Croft (Radical Construction Grammar) (1.6. Radical Construction Grammar:…
Croft (Radical Construction Grammar)
1.3. Constructions and Construction Grammar
1.3.1. Arguments for construction grammar
componential model( LINKING RULES )
its sound structure, its syntax and its meaning—are represented in separate components
he only constructs which contain information cutting across the components are words
Construction grammar arose out of a concern to analyze a problematic phenomenon for the componential model, namely idioms
Idioms are linguistic expressions that are syntactically and/or semantically idiosyncratic in various ways
all of a sudden/ in point of fact
The X-er, the Y-er
constructions are like lexical items in the componential model: they link together idiosyncratic or arbitrary phonological, syntactic, and semantic information.
are substantive and ATOMIC (that is, minimal syntactic units)
partially schematic and COMPLEX (consisting of more than one syntactic element)
The logical consequence of accommodating idioms in syntactic theory has been to provide a uniform representation of all types of grammatical structures from words to syntactic and semantic rules.
However, the arguments in favor of Radical Construction Grammar do not presuppose construction grammar.
1.3.2. Syntactic and semantic structure: the anatomy of a construction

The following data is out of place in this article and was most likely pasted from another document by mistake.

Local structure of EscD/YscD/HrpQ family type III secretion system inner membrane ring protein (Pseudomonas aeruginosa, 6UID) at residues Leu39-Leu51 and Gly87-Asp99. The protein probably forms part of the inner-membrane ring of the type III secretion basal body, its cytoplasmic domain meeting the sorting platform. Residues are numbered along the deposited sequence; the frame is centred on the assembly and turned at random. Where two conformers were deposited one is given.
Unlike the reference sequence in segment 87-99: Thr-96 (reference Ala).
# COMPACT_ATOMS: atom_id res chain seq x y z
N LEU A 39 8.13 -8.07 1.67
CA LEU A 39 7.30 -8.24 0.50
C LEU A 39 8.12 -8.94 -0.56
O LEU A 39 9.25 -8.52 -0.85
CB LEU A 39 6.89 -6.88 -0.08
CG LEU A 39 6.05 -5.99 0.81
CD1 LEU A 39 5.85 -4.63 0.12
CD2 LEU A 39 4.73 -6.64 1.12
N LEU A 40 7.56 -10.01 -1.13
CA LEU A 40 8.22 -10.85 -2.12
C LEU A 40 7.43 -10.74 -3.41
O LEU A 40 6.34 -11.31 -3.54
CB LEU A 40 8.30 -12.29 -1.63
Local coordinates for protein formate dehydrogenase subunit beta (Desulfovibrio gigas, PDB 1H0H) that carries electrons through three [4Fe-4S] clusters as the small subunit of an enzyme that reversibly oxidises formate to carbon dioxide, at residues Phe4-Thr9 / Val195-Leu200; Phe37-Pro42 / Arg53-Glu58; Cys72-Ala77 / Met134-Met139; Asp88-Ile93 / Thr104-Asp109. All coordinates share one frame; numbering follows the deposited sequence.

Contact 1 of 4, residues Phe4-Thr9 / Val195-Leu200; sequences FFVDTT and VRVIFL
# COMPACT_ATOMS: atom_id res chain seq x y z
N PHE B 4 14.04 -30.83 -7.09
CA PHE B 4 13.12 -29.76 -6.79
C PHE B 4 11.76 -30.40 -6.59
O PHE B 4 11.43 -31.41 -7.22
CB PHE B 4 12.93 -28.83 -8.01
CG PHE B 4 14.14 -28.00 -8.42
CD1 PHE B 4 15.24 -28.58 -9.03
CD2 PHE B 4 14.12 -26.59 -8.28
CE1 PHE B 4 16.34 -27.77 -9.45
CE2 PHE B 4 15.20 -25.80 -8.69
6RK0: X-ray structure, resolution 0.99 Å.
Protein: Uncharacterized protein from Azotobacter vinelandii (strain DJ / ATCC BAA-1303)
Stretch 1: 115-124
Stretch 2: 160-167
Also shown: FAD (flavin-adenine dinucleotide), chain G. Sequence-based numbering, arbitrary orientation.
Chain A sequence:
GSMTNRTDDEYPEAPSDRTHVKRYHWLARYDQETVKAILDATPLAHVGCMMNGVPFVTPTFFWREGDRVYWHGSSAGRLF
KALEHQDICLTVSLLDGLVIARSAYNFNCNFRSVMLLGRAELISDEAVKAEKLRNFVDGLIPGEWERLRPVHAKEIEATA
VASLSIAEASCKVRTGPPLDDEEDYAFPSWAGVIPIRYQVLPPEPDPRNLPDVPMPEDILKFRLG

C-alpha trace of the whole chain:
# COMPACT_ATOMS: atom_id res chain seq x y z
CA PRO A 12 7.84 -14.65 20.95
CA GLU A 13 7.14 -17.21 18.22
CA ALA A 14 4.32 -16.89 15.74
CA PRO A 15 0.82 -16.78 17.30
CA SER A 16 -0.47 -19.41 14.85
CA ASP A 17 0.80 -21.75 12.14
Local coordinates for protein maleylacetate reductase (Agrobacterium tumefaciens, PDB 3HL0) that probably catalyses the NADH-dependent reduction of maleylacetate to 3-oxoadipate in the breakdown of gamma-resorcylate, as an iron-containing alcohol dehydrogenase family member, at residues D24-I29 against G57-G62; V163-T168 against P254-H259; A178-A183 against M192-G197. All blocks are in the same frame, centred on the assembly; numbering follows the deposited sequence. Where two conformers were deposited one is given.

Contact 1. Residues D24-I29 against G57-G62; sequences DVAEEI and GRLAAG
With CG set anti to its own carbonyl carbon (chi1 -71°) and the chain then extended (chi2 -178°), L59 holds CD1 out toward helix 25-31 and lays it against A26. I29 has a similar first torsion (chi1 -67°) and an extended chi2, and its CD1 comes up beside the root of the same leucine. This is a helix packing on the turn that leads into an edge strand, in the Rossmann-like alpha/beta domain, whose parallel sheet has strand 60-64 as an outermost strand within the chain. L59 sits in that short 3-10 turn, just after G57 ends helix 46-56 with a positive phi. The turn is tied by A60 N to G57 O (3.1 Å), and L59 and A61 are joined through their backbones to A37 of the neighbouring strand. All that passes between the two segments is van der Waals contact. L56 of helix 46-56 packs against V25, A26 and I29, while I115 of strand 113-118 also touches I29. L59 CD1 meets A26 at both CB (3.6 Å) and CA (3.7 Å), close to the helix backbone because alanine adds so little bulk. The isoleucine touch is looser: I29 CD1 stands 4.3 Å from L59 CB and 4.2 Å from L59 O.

see the pictures
1.3.3. The organization of constructions in a construction grammar
Each construction is simply an INSTANCE of the more SCHEMATIC construction(s) in the chain [kick the bucket]—[kick OBJ]—[VERB OBJ].
One school of thought argues that information should not be redundantly represented in taxonomy.
patterns of frequency of use determine the level of representation of grammatical knowledge in a speaker's mind.
the productivity of the Past Tense schema [VERB-ed] . this schema is highly entrenched in an English speaker's mind
1.5. Distributional Analysis and the Representation of Particular Language Grammars
1.5.1. Problems in using distributional analysis in particular languages
188.8.131.52. Mismatch in distribution between constructions
the more constructions that one uses to define categories, the larger the number of distinct categories that would be observed, and the smaller each of those categories would be
In a very large grammar of French developed by Maurice Gross and colleagues, containing 600 rules covering 12,000 lexical items, no two lexical items had exactly the same distribution, and no two rules had exactly the same domain of application
184.108.40.206. Subclasses and multiple class membership
Some cases of distributional mismatches have been analyzed as instances of syntactic subclasses rather than as distinct syntactic classes.
What this means is that there may in some cases be considerable arbitrariness in the identification of two open word classes as distinct parts of speech rather than subclasses of a single part of speech
there is no a priori basis for deciding which constructions are only necessary conditions for word class membership